25 November 2019
Coat of Arms and Emblems of Québec City
The coat of arms, flag and seals fulfill an important symbolic and political function. Carefully designed, these visuals ensure the official representation of a country, state, province or city. They are generally intended for use during formal ceremonies, official proclamations, awards and honours, and citations for personal or professional excellence. The coat of arms also figures on the badge of various departments, and the flag accounts for all bunting needs. In this article, we will revisit the history and symbolic significance of heraldry in the symbols of Québec City.
The First Coat of Arms of Québec City
The first coat of arms of Québec City is described as such: “Gules a leopard crowned holding in the dexter paw a key Or with a riveted bordure Or.” The riveted bordure is not always present. The motto reads Natura Fortis Industria Crescit, which means “strong nature prospers by work.” In some versions, the escutcheon is supported by two angels and surmounted by the French crown.
The exact moment at which this coat of arms has been created is unknown, but the arms resemble the lower part of those granted to the Anglican diocese of Québec by British King George III in 1793. It is quite plausible to suggest that they also date from the end of the 18th century.
Québec City was incorporated in 1833 and held its first elections in April of the same year. One of the first decisions of the city council was to give the city its first official seal. City counsellor Joseph Légaré, a famous Québec City painter at the time, designed the first seal of the city. Particularly dense in composition, the illustration depicts a female allegorical figure that, like a goddess, holds a horn of plenty and a shield bearing the city’s coat of arms. At its side is a beaver and a beehive, representing prosperity and work values. In the background can be seen Cape Diamond, the St. Lawrence River, a ship and hills announcing the Beaupré Coast. The Latin motto is also included. The seal sometimes “competes” with the actual coat of arms!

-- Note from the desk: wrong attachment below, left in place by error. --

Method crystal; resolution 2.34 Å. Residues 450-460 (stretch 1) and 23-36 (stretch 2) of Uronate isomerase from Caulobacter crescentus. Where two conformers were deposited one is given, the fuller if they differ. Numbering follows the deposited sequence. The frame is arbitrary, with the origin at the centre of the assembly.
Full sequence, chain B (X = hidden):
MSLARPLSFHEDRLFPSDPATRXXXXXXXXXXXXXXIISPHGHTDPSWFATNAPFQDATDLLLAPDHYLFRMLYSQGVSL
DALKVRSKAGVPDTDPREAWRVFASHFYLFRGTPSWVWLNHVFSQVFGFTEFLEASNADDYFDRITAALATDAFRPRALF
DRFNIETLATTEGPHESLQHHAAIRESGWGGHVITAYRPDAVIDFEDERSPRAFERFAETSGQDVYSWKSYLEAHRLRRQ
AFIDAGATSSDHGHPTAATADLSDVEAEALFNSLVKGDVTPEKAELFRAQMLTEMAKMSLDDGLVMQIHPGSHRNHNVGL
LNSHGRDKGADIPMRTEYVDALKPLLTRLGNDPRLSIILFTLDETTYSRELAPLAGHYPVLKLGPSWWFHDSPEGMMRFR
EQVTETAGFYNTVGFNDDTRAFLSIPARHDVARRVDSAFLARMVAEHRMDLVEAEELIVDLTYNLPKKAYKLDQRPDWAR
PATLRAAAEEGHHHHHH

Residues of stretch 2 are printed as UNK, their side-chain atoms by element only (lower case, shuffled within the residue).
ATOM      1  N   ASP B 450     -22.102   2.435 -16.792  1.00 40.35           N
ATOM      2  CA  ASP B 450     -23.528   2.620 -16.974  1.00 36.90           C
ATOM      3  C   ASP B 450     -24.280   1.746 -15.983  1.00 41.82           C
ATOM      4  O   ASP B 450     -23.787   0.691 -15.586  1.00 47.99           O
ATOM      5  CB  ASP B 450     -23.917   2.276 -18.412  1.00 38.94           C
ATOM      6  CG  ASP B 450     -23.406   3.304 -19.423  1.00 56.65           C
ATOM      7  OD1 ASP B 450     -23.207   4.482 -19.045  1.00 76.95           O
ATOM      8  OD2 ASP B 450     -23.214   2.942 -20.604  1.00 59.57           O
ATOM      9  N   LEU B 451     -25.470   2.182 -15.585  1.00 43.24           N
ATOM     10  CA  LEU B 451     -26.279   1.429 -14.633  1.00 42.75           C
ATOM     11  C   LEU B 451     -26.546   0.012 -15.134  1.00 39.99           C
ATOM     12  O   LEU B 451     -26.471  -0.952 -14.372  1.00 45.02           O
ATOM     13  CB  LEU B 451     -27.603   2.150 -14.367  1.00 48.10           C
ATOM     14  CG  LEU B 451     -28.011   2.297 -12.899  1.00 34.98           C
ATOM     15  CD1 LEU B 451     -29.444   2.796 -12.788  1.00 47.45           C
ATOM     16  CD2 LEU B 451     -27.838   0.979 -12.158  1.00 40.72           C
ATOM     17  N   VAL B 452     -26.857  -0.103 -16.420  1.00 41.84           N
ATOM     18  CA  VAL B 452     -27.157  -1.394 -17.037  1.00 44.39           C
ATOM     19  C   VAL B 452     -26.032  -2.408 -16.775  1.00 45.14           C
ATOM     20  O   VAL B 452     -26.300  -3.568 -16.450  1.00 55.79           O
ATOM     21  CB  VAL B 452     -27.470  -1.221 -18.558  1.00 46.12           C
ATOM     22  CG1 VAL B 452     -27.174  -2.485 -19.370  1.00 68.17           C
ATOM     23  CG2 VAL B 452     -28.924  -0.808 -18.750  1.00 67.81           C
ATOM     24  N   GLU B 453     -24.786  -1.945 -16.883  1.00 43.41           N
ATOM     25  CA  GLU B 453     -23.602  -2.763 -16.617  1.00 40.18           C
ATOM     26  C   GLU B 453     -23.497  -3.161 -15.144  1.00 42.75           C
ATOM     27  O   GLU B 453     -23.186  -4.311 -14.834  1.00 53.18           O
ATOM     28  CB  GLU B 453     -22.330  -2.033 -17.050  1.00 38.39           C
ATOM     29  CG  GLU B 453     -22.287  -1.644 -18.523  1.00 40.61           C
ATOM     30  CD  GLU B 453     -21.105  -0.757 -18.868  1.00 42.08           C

After its formal adoption on May 23, 1834, the new seal of Québec City is introduced to authenticate official ordinances, regulations and resolutions. At the same time, the seal is adopted as the city’s emblem and adorns various administrative documents.
John Henry Walker, engraver of Irish origin, prolific illustrator of political magazines, Québec monuments, emblems of associations, Masonic groups and public organizations, picks up the seal’s visuals in the last third of the 19th century. It appears on Québec City documents dating from between 1884 and 1919.
Used as an emblem, or even as a coat of arms on the city’s documents, this illustration was also replicated on various objects. We saw it appear on coins from the Québec Bank, banknotes from the National Bank as well as on medals. In 1908, the Québec Tercentenary proves an excellent opportunity to highlight this wonderful image, not only on medals and official badges, but also on souvenir items like brooches, plates and spoons. In one form or another, these visuals will remain in use until 1949.
Nowadays, we can still find them in various locations, namely at the Parliament Building, overhanging the statue of Samuel de Champlain. Since 1961, the Numismatic Society of Québec uses and replicates them on medals, tokens, notes and other documents.